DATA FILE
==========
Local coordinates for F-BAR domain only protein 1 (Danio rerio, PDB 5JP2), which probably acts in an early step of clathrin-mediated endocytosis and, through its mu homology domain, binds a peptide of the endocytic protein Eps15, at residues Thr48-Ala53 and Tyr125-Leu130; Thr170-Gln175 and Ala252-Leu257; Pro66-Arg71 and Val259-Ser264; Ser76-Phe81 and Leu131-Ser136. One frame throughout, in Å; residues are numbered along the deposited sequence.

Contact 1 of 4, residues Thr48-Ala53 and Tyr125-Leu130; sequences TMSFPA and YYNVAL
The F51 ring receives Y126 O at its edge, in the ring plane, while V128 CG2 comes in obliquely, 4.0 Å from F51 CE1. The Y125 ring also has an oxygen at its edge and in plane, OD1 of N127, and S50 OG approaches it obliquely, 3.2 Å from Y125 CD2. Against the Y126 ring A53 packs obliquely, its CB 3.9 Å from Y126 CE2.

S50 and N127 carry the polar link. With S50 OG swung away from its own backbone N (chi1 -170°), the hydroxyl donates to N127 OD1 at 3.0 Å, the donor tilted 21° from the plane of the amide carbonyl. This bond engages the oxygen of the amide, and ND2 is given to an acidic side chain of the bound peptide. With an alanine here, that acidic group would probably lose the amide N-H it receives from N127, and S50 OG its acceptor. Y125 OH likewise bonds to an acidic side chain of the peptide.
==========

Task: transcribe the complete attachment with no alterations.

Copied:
Local coordinates for F-BAR domain only protein 1 (Danio rerio, PDB 5JP2), which probably acts in an early step of clathrin-mediated endocytosis and, through its mu homology domain, binds a peptide of the endocytic protein Eps15, at residues Thr48-Ala53 and Tyr125-Leu130; Thr170-Gln175 and Ala252-Leu257; Pro66-Arg71 and Val259-Ser264; Ser76-Phe81 and Leu131-Ser136. One frame throughout, in Å; residues are numbered along the deposited sequence.

Contact 1 of 4, residues Thr48-Ala53 and Tyr125-Leu130; sequences TMSFPA and YYNVAL
The F51 ring receives Y126 O at its edge, in the ring plane, while V128 CG2 comes in obliquely, 4.0 Å from F51 CE1. The Y125 ring also has an oxygen at its edge and in plane, OD1 of N127, and S50 OG approaches it obliquely, 3.2 Å from Y125 CD2. Against the Y126 ring A53 packs obliquely, its CB 3.9 Å from Y126 CE2.

S50 and N127 carry the polar link. With S50 OG swung away from its own backbone N (chi1 -170°), the hydroxyl donates to N127 OD1 at 3.0 Å, the donor tilted 21° from the plane of the amide carbonyl. This bond engages the oxygen of the amide, and ND2 is given to an acidic side chain of the bound peptide. With an alanine here, that acidic group would probably lose the amide N-H it receives from N127, and S50 OG its acceptor. Y125 OH likewise bonds to an acidic side chain of the peptide.